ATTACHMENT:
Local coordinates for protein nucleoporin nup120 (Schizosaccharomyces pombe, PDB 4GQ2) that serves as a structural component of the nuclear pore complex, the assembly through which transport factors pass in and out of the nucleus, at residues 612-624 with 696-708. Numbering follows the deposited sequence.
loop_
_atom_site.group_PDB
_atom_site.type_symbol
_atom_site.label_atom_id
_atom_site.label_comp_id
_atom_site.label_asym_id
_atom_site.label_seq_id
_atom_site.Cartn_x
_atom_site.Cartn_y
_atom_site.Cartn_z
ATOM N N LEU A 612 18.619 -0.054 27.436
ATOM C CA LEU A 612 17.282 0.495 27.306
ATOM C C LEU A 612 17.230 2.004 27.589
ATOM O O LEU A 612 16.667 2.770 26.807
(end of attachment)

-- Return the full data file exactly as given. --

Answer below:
Local coordinates for protein nucleoporin nup120 (Schizosaccharomyces pombe, PDB 4GQ2) that serves as a structural component of the nuclear pore complex, the assembly through which transport factors pass in and out of the nucleus, at residues 612-624 with 696-708. Numbering follows the deposited sequence.
loop_
_atom_site.group_PDB
_atom_site.type_symbol
_atom_site.label_atom_id
_atom_site.label_comp_id
_atom_site.label_asym_id
_atom_site.label_seq_id
_atom_site.Cartn_x
_atom_site.Cartn_y
_atom_site.Cartn_z
ATOM N N LEU A 612 18.619 -0.054 27.436
ATOM C CA LEU A 612 17.282 0.495 27.306
ATOM C C LEU A 612 17.230 2.004 27.589
ATOM O O LEU A 612 16.667 2.770 26.807